Organic molecules which can form membranes continue to be synthesized in modern times.  The Mid-Atlantic Ridge today possesses volcanic rock low in SiO2 (ultrafamic rock), a type of rock which was much more abundant in the early history of the earth.  This rock not only generates hydrogen gas (as iron is oxidized) which bacteria can use as an energy source, it also forms hydrocarbons (with chains up to 29 carbons).  Such molecules could have been important in the formation of the first membranes (Holm, 2001).  Simulations of the formation of organic molecules in the interstellar ices of comets (using UV light) form organic molecules that self-assemble into such vesicles (Dworkin, 2001).

     The surface between layers of water and lipid can also be important for assembly of these structures.  Liquid hydrocarbons could have developed on the early earth through chemical reactions occurring in anoxic conditions (as has been demonstrated in labs), through electrical activity in an atmosphere containing methane, in deep-sea vents, and in meteorites.  The surface between such liquid hydrocarbons and surrounding water could have provided a surface at which the first lipid membranes (which are nonpolar like the hydrocarbons) could have developed without the need of enzymes.  The diffusion of nonpolar hydrogen gas (which bacteria can use as an energy source) through this nonpolar material could have provided an early energy supply (Trevors, 2003a).  Lipids spontaneously form micelles, droplets, bilayers, and vesicles in water and on the surface of water (Trevors, 2003a)



     The next topic will describe the possibility of protocells whose metabolism and genetics was based on RNA.  Although RNA nucleotides can both form and assemble into chains in the absence of life, some feel that there might have been an important step which immediately preceded the wide usage of RNA (Luisi, 1999).  Peptide nucleic acid (PNA) is achiral and might have been an early predecessor to RNA.  Diamino acids which might have supported a chemistry of PNA have been found in meteorites Another possible predecessor of RNA which can be synthesized in the absence of life is tetrose nucleic acid TNA. TNA nucleotides form stable bonds with themselves and with RNA nucleotides (Joyce, 2002, Bada, 2004; Meierhenich, 2004). N-phosphoryl amino acids (PAA) can be synthesized abiotically.  They may be important in consideration of the origin of life because they can both self assemble into small peptides and add phosphates to nucleosides to form nucleotides.  It is possible that they formed early small proteins which helped to generate the precursors of the RNA world (Lehman, 2004). A number of sugar units can be used in nucleotide synthesis. A variety of pentopyranosyl sugars can generated oligonucleotides with stronger and more efficient base pairings than RNA. It is possible that the “RNA world” replaced a more primitive genetic system (Beier, 1999).Membranes are a site at which low levels of catalytic reactions can occur.  Peptide bonds can form between amino acids linked to fatty acids and alcohols.   This could have predated the RNA world  (Pflug, 2001).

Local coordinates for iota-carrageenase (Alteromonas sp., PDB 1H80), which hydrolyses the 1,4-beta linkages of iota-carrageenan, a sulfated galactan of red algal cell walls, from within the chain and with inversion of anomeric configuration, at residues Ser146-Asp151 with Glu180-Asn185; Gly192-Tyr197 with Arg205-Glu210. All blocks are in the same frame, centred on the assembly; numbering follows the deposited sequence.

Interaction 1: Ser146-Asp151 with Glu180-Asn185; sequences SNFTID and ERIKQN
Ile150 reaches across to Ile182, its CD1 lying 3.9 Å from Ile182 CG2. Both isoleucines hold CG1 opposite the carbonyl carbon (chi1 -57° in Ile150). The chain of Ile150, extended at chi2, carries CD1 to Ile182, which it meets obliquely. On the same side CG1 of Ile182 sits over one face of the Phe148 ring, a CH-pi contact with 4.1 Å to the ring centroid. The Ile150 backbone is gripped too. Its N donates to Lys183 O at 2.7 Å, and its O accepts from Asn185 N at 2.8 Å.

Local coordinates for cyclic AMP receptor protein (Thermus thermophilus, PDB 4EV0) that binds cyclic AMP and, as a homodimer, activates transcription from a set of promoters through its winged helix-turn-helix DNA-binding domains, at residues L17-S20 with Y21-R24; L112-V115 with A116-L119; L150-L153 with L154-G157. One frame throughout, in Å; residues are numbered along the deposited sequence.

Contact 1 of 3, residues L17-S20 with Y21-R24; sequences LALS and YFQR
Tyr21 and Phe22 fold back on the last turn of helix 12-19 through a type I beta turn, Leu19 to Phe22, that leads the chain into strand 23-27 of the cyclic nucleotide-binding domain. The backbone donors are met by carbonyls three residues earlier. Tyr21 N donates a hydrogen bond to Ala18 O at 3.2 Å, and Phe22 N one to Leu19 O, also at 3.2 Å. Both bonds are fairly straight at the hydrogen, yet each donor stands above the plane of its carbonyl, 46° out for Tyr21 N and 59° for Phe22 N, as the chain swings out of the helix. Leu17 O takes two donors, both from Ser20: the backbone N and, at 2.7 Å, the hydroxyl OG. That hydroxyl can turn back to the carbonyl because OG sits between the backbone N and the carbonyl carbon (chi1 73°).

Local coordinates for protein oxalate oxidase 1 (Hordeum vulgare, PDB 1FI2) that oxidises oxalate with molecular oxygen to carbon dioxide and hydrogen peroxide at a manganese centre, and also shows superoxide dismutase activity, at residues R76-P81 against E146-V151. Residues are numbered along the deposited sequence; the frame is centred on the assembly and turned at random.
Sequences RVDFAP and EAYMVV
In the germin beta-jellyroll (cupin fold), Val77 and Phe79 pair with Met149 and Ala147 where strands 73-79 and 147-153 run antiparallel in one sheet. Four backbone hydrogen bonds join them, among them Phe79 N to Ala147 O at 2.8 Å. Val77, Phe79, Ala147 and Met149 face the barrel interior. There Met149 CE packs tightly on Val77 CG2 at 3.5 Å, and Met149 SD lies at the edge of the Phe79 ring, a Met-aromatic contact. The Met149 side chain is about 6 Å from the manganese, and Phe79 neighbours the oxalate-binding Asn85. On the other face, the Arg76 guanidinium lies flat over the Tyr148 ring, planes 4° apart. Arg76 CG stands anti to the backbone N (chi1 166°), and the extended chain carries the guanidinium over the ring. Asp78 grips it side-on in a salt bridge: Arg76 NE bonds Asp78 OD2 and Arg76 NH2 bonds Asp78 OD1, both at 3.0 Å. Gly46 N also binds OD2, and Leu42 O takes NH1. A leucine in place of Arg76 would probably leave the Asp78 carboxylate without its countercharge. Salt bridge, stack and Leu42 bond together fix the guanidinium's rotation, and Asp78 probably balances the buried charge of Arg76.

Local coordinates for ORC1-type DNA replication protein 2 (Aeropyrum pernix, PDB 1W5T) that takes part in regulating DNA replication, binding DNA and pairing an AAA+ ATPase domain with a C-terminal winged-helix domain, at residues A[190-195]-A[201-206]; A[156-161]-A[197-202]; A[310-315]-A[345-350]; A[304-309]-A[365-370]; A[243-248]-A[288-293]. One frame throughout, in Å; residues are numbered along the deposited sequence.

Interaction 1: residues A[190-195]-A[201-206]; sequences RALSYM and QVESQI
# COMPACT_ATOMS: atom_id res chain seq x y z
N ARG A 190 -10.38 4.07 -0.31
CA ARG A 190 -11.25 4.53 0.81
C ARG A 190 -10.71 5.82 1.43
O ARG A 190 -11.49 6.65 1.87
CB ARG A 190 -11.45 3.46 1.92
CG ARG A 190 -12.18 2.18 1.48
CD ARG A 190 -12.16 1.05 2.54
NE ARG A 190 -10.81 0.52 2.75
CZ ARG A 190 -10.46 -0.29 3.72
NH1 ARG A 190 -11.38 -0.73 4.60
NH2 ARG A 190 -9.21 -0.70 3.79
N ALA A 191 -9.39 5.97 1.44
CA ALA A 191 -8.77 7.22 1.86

Adenine is formed in prebiotic conditions.  Adenine can react with aldehydes to produce molecules which can function as nucleosides.  This might have predated the synthesis of ribose and more modern nucleosides (Vergne, 2000).  Ribose and other pentose sugars can be synthesized from formaldehyde and glycoaldehyde, two substances which are known from space and were probably present in the early earth. The presence of borate helps to stabilize ribose once it is formed (Ricardo, 2004).